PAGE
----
PHP 7.3 that’s been recently installed on all of our IIS 8 and IIS 10 servers. One major difference is the speed of PHP sites running on PHP 7.3. Reading the buzz around the internet you’ll see claims that PHP 7.3 being 31% faster than PHP 7.0 and 3 times faster than PHP5.

Curious about this myself, I decided to check to see how much better the speed was for a based WordPress site running on our Windows 2012 IIS 8 Servers.

Users can easily change the PHP version of their site account within the Winhost control panel.

Sites > Site Account > PHP Version

I used Google’s PageSpeed Insights Tool to test a website. And sure enough, I got a lot better results while using 7.3. While just using a base WordPress install with the canned plugins it comes shipped with, 7.3 did in fact preform better than PHP 5.6.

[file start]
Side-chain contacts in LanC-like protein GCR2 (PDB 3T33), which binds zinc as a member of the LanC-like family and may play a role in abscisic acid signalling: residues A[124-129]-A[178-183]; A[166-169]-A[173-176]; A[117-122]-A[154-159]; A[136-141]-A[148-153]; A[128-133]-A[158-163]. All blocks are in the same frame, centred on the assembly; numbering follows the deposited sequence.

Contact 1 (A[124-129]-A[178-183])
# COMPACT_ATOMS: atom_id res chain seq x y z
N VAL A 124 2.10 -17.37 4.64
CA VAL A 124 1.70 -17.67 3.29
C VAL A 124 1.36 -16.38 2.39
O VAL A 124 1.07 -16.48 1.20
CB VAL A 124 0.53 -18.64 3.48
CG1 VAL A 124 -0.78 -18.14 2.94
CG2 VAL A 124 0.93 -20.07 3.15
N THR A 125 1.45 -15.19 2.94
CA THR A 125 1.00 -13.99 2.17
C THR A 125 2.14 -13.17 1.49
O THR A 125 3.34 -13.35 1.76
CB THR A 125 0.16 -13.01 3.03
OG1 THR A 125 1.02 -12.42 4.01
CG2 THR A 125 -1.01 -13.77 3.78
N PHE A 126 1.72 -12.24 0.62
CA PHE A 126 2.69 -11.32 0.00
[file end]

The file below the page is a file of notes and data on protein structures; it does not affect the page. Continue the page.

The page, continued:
Speed Score after using PHP 5.6
Speed Score after using PHP 7.3

Please note that your results will vary depending on how large your site is and what plugins and themes you are using.

If you’re using an older version of WordPress. Please be sure to update to the latest version before changing your PHP version within the control panel. You should also upgrade all plugins and themes your site is using as well. Otherwise, your WordPress site could break until you switch it back to the old PHP version you were using before. Contact our technical support team if you run into any issues.

If you’re still currently on our Windows 2008 IIS 7 servers. You can contact our support department and asked to be migrated to the newer servers.